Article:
|African helmeted turtle|
|Photographed in Uganda|
The African helmeted turtle (Pelomedusa subrufa), also known commonly as the marsh terrapin, the crocodile turtle, or in the pet trade as the African side-necked turtle, is a species of omnivorous side-necked terrapin in the family Pelomedusidae. The species naturally occurs in fresh and stagnant water bodies throughout much of Sub-Saharan Africa, and in southern Yemen.
The marsh terrapin is typically a rather small turtle, with most individuals being less than 20 cm (7.9 in) in straight carapace length, but one has been recorded with a length of 32.5 cm (12.8 in). It has a black or brown carapace. The top of the tail and limbs are a grayish brown, while the underside is yellowish.
The male turtle is distinguished by its long, thick tail. A female tends to have a shorter tail and a broader carapace. A hatchling has a shell size of about 3 cm (1.2 in) in length, and is olive to black in color. It also has two small tubercles under the chin and musk glands in the sides of the carapace.
Uniquely, the genus Pelomedusa does not have a hinged plastron (lower shell). All the other species in the family Pelomedusidae, however, do have this feature with which they can, using muscles, close the plastron to the carapace to cover the head and front limbs. Unlike many chelonians, the African helmeted turtle is able, when it finds itself upside down, to right itself with a vigorous flick of its long muscular neck.
Recent genetic research suggests that Pelomedusa comprises at least 10 different species, and not only one as previously thought. In the past the physical differences between populations were not regarded as substantial enough to recognise more than one species.
The geographic range of P. subrufa covers a large portion of Africa, from the Cape Peninsula to the Sudan. It can be found as far west as Ghana and as far south as Cape Town. It has also been found in Madagascar and Yemen.
P. subrufa is a semiaquatic animal, living in rivers, lakes, and marshes, and it also occupies rain pools and places that are fertilized.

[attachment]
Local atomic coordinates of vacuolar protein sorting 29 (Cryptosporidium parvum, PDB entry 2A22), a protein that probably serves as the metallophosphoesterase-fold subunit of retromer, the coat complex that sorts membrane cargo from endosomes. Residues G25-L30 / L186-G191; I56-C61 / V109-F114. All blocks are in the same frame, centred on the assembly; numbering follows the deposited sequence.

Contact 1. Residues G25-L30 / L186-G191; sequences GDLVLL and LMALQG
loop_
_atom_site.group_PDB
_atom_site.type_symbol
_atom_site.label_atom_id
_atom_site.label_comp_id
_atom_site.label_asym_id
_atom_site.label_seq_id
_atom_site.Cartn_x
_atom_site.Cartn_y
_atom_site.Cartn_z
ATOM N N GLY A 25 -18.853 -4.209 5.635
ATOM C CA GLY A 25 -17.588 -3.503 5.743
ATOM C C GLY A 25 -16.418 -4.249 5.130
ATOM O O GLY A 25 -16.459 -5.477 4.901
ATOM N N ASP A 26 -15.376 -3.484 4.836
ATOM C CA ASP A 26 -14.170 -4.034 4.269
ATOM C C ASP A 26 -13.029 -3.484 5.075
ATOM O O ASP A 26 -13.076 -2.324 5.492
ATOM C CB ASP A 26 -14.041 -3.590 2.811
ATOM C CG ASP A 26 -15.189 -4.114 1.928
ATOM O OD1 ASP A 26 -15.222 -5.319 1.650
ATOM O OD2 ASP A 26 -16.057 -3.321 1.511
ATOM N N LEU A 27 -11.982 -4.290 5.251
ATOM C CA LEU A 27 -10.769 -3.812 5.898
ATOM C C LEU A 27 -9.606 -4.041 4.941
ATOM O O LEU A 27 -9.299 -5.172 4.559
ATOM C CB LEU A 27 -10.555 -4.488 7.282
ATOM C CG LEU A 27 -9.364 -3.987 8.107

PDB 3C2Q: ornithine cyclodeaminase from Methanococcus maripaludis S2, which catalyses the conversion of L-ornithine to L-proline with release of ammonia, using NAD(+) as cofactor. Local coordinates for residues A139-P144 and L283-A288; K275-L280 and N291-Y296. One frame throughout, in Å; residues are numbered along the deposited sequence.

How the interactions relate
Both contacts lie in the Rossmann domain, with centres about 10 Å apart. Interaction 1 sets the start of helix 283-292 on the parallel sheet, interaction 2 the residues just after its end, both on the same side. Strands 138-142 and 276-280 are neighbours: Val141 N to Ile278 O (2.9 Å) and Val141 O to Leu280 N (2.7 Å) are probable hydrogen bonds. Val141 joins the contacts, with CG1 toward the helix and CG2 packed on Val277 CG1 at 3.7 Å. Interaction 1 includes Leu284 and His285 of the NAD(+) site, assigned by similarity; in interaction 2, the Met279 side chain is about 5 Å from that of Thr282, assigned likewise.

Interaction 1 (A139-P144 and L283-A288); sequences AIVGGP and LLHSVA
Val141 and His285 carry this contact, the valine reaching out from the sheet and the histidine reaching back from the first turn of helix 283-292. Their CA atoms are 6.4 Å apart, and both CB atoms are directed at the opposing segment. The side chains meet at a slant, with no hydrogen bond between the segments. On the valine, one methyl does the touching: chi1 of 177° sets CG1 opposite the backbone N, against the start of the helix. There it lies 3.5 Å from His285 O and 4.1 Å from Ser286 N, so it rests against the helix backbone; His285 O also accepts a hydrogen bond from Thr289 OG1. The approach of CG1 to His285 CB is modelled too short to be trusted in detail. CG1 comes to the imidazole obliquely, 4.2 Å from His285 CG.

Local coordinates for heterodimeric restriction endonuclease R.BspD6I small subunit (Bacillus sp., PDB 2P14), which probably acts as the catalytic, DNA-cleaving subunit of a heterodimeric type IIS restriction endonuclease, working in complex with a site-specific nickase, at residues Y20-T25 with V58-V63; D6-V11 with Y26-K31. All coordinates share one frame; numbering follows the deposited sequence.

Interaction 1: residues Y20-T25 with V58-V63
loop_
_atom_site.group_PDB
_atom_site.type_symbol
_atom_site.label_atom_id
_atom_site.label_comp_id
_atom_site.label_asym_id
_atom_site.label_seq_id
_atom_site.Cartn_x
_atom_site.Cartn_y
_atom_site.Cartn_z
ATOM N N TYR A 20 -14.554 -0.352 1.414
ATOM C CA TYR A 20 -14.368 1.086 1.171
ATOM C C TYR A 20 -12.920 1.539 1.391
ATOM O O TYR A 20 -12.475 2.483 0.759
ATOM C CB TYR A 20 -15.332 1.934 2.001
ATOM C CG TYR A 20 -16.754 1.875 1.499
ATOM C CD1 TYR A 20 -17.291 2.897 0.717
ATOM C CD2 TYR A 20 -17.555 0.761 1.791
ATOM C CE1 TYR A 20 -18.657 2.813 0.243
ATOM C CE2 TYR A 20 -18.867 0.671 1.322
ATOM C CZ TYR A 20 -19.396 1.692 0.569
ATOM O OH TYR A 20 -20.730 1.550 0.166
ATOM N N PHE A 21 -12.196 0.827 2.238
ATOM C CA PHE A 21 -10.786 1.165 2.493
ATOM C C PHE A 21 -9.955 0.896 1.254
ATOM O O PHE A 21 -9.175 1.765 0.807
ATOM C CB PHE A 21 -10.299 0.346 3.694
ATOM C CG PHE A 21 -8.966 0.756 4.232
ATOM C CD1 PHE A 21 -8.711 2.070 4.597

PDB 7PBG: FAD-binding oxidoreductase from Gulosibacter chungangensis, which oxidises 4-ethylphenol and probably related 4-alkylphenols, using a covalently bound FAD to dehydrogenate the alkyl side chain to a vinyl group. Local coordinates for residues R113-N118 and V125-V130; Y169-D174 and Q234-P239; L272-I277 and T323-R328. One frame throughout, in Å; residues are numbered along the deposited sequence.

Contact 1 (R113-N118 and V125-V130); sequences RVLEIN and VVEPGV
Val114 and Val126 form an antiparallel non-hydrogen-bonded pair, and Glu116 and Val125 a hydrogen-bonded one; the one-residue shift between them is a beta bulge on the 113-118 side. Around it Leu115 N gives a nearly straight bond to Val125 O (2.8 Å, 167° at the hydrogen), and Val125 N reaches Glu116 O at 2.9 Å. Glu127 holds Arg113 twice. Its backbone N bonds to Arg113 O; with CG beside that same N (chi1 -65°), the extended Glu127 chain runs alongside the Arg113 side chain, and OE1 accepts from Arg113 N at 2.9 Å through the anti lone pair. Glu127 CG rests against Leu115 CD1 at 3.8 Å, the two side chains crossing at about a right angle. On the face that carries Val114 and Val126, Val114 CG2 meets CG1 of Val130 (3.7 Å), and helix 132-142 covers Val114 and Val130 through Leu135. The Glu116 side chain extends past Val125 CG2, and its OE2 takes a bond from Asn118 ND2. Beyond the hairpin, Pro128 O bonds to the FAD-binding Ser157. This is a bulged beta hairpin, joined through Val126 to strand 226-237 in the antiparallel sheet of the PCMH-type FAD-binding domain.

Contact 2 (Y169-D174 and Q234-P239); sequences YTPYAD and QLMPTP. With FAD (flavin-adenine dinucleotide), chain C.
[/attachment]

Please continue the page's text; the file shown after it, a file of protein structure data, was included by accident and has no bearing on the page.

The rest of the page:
Its preference seems to be for standing water, such as swamps, pans, dams, and lakes. However it is found to a lesser extent along rivers. It is generally absent from regions that are mountainous, forested, or desert.
The African helmeted turtle is an omnivorous eater and will eat almost anything. It may feed on carrion. The fine claws on its feet help it tear its prey apart. Hatchlings will eat tadpoles of many frog species, including Phrynomantis microps.
Groups of P. subrufa have been observed capturing and drowning larger prey such as doves that come to drink; the commotion caused by these group attacks is often mistaken for crocodiles. All food is taken underwater to be eaten.
Several large mammals such as warthogs, Cape buffalo, and rhinoceroses have recently been documented utilizing the turtles to remove parasites at popular wallowing holes. One such incident in Hluhluwe-iMfolozi park involved two African helmeted turtles removing ticks and blood-sucking flies from the body of a wallowing warthog. Though the turtles probably do not have a symbiotic relationship with these animals, it is very likely that the buffalo, rhinos, and warthogs seek them out and have learned to utilize them from past experiences. This behavior was documented for the first time in the September 2015 issue of Herpetological Review by Andy and Michelle Leighty Jones.
During wet weather P. subrufa will often leave water bodies and embark on long overland journeys. During exceptionally dry weather when water bodies dry up, it will typically dig into the ground and bury itself until rains return; it has been known to spend months or even years in such a state. It will also hibernate during very cold weather, and aestivate during unusually hot, dry weather.
Courtship of P. subrufa is held year round. The male will follow the female, nodding his head in front of hers. If she is not responsive, she will nip and snap and walk away. If she is willing, she responds by nodding her head or just standing still, so he can mount her. While mating, each of the turtles shakes its head.
The female will lay two to ten eggs on average, normally during late spring and early summer. The eggs are placed in a flask-shaped nest about 4 to 7 in (10 to 18 cm) deep. The eggs hatch in 75– 90 days.
adult with head retracted into shell
The African side-necked turtle is popular as a pet because of its unusual head tucking behavior.